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MCT Proposal - The Three Musketeers

Updated: Nov 14, 2022

The Three Musketeers, adapted by John Chambers

Proposed by director Martin Oslick

Play Synopsis

This epic full-length romp, suitable for a family audience, captures the spirit of Dumas’ classic without slavishly lifting it line by line. It follows D’Artagnan’s quest to become a musketeer against the background of royalist and religious plotting and power struggles — with more than a few laughs on the way. D’Artagnan and his three friends fight in the king’s musketeers for the honor of the queen, who is trying to hide her affair with the Duke of Buckingham. The evil Cardinal Richelieu and the scheming Milady de Winter try to foil their success at every turn. The adventure takes them to England and back as they fight for their king and queen.

Vision Statement

Espionage. Femme fatales. Diamonds. Races against a clock. Secrets, betrayal, iconic fights, and tightly woven plot twists. A story that has been retold over and over again, a story that everyone has heard in some form or another.

Is this description about The Three Musketeers or James Bond?

Well, why not both?

In this version of Alexandre Dumas’s iconic, swashbuckling French tale, we are going to blend the sleek aesthetics of the 50s and 60s with the capes and rapiers of the 17th century for a unique, unforgettable production. The Three Musketeers lends itself perfectly to being retold as a Bond story. In many ways, it was one of the first spy thrillers. Combining political intrigue, complicated romances, high stakes, memorable characters, and a competent (mostly), cocky (always) protagonist, 3M has proven to be timeless. It will never stop getting new adaptations, because, as the success of the Bond franchise also informs us, humans are delighted by a spy story. It’s not just the window-dressings of the stories that are comparable, either. 3M laid the foundations on which many of the tropes that Bond and other spy thrillers are built. Interestingly, several of these tropes were originally inverted from their common forms today, such as the way the story handles the deaths of love interests. Rather than killing the main character’s romantic interest off at the beginning of the story for motivation, 3M saves one death for the very end, and contains the reveal that Athos’s supposedly dead wife is alive and one of the main antagonists. For those who arrive expecting to see traditional “fridging” of the romantic leads, the version more often seen in Bond stories, this show will flip the trope on its head and keep the audience on their toes.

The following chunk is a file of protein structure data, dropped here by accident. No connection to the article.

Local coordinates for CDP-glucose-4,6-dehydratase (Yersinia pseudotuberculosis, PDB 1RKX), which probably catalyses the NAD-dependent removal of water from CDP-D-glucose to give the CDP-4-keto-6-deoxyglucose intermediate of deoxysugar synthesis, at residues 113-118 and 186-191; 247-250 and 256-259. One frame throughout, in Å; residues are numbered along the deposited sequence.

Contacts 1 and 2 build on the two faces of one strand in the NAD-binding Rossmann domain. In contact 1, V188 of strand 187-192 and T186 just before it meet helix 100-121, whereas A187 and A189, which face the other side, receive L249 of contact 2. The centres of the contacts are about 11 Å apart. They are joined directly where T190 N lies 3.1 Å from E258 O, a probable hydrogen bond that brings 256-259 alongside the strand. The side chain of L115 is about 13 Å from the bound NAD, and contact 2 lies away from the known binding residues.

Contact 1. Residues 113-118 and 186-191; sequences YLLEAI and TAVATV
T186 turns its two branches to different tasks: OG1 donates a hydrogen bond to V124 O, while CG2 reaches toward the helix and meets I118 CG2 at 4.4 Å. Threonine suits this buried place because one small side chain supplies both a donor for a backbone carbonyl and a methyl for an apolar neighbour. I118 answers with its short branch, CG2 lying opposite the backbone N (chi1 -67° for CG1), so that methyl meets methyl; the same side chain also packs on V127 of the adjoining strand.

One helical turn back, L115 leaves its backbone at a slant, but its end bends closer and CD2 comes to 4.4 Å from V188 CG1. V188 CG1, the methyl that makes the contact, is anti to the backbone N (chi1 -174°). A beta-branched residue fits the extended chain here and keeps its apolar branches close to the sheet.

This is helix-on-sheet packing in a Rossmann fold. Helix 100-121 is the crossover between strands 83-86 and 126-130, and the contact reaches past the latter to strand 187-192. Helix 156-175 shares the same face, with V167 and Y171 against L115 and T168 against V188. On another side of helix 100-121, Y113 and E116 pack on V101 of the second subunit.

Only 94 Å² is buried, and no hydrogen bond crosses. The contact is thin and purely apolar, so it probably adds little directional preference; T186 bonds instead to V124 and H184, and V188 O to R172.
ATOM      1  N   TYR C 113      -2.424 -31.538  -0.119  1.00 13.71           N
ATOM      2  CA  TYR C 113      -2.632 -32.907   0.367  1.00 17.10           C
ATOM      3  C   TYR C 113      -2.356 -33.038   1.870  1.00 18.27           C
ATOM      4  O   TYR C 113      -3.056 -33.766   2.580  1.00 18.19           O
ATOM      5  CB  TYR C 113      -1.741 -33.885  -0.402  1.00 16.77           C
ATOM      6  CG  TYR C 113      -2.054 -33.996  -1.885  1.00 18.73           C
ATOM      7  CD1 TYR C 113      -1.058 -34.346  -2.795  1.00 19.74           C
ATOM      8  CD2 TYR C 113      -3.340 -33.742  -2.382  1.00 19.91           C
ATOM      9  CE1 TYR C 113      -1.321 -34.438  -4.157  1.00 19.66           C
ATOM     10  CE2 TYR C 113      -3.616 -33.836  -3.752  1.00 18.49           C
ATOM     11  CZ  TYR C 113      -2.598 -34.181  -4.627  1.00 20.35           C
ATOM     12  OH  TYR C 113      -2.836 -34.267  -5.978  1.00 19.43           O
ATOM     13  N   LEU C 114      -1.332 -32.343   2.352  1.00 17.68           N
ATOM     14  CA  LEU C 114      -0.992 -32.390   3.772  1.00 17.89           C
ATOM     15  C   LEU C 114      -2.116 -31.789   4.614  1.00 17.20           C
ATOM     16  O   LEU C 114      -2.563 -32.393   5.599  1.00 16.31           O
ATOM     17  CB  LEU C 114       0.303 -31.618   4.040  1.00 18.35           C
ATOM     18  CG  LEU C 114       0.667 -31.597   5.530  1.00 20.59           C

Of course, something else that is important to highlight in both of these stories is that the ‘heroes’ are, crucially, not particularly good people. The Musketeers unapologetically have affairs with married women, kill other soldiers in war (in this script, even singing a fairly bloody and brutal song about the subject to the mother of a young man who died in a recent battle), and uphold and benefit from the status quo that is frequently harmful to marginalized people...wait, is this still about 3M, or Bond? Again, it’s both. Direct parallels can be drawn between Bond working for and protecting the establishment of governments who are actively disenfranchising lower class people (both in their own countries and others), and the Musketeers fighting to uphold Queen Anne’s reputation to keep the monarchy stable while France sends thousands of young men to die in the wars with England. This production will emphasize this aspect of the story, which is often glossed over, and ask the audience to reckon with what the characters are doing with the contrast of the narrative still encouraging them to root for the characters, laugh at their antics, and shed tears for their very human grief.

At the same time, the play is very funny. It doesn’t take itself too seriously, and delights in poking gentle fun at the characters. And, obviously, there’s an incredible amount of potential for heart-pounding, cheer-worthy fight choreography. There will be dancing, singing, bottle-smashing, poisoning, seduction, double-crossing, and true friendship that will leave the audience in love with the characters and their stories while acknowledging their flaws. They won’t ever forget it.

All for one, and Bond for all!

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